Forgot your password?
typodupeerror
GNUStep Programming Sony Apple

Sony Adopts Objective-C and GNUstep Frameworks 345

Posted by samzenpus
from the new-way-of-doing-things dept.
EMB Numbers writes "Sony has revealed that the new SNAP development environment for 'consumer electronics' is based on Objective-C and the open source GNUstep implementation of Apple's Openstep spec. While Apple has continued to update their specification in the form of Cocoa and Mac OS X, GNUstep has preserved the original standard. Anyone familiar with Cocoa Touch and iOS will feel right at home developing for Sony. There may even be some source code compatibility between the platforms. The world continues to chase apple — probably for the better."
This discussion has been archived. No new comments can be posted.

Sony Adopts Objective-C and GNUstep Frameworks

Comments Filter:
  • Re:How compatitble (Score:5, Informative)

    by TheRaven64 (641858) on Thursday November 25, 2010 @10:05AM (#34342292) Journal
    No, Cocoa is almost a superset of OpenStep (with the exception of a couple of classes like NSDataLink that Apple ditched). We (GNUstep) track the changes from Cocoa and have done for the last ten years. We also track changes from iOS. For example, we have NSRegularExpression, which is only in iOS Foundation, not yet in OS X Foundation.
  • Summary is incorrect (Score:5, Informative)

    by zr-rifle (677585) <zedr@@@zedr...com> on Thursday November 25, 2010 @10:12AM (#34342332) Homepage
    GNUstep's objective is to create a free and open source implementation of the Cocoa libraries, with some additional libraries. It does not target the OpenStep spec, which is antique and obsolete.

    Please read the definition [gnustep.org]
  • Re:For the better? (Score:5, Informative)

    by lurch_mojoff (867210) on Thursday November 25, 2010 @10:58AM (#34342574)
    Some of the biggest NeXT clients were precisely from the military, intelligence, banking, financial services and science communities. And they chose NeXT precisely because of Objective-C and NeXTStep.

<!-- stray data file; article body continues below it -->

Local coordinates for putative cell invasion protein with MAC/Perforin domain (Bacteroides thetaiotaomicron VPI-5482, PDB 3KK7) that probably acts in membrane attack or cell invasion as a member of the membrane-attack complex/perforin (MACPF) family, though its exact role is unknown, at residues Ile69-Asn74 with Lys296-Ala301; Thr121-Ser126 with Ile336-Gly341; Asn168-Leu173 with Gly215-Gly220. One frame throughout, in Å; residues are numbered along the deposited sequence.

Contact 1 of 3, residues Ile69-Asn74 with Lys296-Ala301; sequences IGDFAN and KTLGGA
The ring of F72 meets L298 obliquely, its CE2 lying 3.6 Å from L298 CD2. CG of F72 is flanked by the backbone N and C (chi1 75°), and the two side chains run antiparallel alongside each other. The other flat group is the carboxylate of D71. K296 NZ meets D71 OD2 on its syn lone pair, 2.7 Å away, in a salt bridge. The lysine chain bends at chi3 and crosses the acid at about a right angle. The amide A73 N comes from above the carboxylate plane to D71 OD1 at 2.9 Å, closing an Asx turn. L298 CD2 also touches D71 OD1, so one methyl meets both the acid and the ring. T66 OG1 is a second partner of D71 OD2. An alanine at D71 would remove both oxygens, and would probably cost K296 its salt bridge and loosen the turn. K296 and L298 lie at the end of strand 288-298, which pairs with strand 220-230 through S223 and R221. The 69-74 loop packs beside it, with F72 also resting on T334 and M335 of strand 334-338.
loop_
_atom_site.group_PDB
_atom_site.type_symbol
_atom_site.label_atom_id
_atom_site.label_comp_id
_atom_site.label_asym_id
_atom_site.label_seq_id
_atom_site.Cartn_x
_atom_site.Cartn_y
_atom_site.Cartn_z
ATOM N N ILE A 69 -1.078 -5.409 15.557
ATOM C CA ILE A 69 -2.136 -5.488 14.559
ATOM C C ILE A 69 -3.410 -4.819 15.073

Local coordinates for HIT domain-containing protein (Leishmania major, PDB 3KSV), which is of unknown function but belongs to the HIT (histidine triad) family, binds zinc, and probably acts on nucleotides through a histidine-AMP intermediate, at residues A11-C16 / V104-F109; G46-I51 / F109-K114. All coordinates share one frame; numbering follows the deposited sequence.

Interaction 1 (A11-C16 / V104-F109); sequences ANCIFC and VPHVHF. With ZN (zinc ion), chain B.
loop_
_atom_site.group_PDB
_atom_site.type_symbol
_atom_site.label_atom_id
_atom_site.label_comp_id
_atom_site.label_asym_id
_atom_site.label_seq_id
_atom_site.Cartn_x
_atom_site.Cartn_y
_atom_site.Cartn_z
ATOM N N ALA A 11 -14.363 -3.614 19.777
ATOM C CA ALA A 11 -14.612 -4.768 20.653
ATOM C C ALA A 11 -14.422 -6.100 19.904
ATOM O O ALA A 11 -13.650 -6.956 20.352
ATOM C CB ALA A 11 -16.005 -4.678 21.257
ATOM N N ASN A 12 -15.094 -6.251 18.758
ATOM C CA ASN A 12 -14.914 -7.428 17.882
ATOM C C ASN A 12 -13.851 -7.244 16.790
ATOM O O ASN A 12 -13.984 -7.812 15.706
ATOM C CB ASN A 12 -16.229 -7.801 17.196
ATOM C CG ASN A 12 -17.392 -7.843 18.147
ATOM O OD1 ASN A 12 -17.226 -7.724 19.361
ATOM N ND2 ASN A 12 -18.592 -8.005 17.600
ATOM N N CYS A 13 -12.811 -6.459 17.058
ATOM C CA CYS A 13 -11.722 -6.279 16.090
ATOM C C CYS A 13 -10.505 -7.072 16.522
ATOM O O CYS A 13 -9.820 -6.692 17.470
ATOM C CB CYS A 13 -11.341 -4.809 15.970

• Re:For the better? (Score:2, Informative)

    by nicholas22 (1945330) on Thursday November 25, 2010 @10:58AM (#34342578)
    "The world continues to chase apple -- probably for the better." That's just flame bait, I wouldn't have glimpsed twice on this article had there been no such phrase... Yet, here I am now, reading the article, posting and trying to come up with something that will tease Apple fanbois, for the heck of it. This is why I come here every day ;)
  • Re:For the better? (Score:5, Informative)

    by Graff (532189) on Thursday November 25, 2010 @11:45AM (#34342912)

    Also doesn't it's dynamic runtime stuff allow certain things that C++ doesn't?

    Yeah, like built-in introspection [wikipedia.org] and reflextion [wikipedia.org]. Stuff like RPC (remote procedure calls) [wikipedia.org] is simple and flexible under Objective-C but under C++ it has to be hard-coded in and can be very brittle.

  • by t2t10 (1909766) on Thursday November 25, 2010 @12:10PM (#34343126)

    Why not learn something decent instead, like Ruby or Python?

  • by rxmd (205533) on Thursday November 25, 2010 @12:34PM (#34343324) Homepage

    Apple has always been one of the driving forces behind Unicode.

    For selected values of "always". Apple has supported Unicode well since OS X, that is since 2001 or so, or in other words, ten years after the Unicode standard was published. Even Windows was earlier - Unicode support in Windows NT 3.x was there on the API level, in NT 4 it would work well if your programmers had been halfway diligent, and in Windows 2000 it would work well out of the box. With Apple systems before 2001, it was a pain to get Unicode working properly on MacOS 9 - it was technically supported in 9.x, but it didn't really work all that well.

    With OS X, Apple finally had the opportunity (that Plan 9 had had something like a decade earlier) to design a new API that used Unicode for all strings. Prior to OS X, the Apple device that supported Unicode best was the Newton, and even there you didn't have proper input methods and rather limited font support.

  • Re:For the better? (Score:4, Informative)

    by Graff (532189) on Thursday November 25, 2010 @12:46PM (#34343442)

    Nice link on Reflection, every now and then I wish I could do that but didn't know I could.

    There's a lot more to it if you dig deeper:
    Objective-C Runtime Programming Guide [apple.com]

    You can do some pretty neat stuff like dynamically creating a class and adding methods to it. Some of it should only be used as a last resort but it's nice having the tools at hand if you really need them. This kind of stuff is either extremely difficult or outright impossible in C++.